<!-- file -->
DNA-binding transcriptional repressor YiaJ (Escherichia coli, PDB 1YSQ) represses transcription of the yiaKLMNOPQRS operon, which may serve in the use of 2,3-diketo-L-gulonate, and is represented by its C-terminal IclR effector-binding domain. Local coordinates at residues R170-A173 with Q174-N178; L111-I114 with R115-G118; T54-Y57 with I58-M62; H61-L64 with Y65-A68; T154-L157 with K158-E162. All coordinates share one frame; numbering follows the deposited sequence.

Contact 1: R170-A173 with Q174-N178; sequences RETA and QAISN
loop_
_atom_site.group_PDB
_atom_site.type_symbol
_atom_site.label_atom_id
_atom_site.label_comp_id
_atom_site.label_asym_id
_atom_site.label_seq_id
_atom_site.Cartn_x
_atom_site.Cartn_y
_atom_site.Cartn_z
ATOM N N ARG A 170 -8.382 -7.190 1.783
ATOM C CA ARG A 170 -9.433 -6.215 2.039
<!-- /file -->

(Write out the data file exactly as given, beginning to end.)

DNA-binding transcriptional repressor YiaJ (Escherichia coli, PDB 1YSQ) represses transcription of the yiaKLMNOPQRS operon, which may serve in the use of 2,3-diketo-L-gulonate, and is represented by its C-terminal IclR effector-binding domain. Local coordinates at residues R170-A173 with Q174-N178; L111-I114 with R115-G118; T54-Y57 with I58-M62; H61-L64 with Y65-A68; T154-L157 with K158-E162. All coordinates share one frame; numbering follows the deposited sequence.

Contact 1: R170-A173 with Q174-N178; sequences RETA and QAISN
loop_
_atom_site.group_PDB
_atom_site.type_symbol
_atom_site.label_atom_id
_atom_site.label_comp_id
_atom_site.label_asym_id
_atom_site.label_seq_id
_atom_site.Cartn_x
_atom_site.Cartn_y
_atom_site.Cartn_z
ATOM N N ARG A 170 -8.382 -7.190 1.783
ATOM C CA ARG A 170 -9.433 -6.215 2.039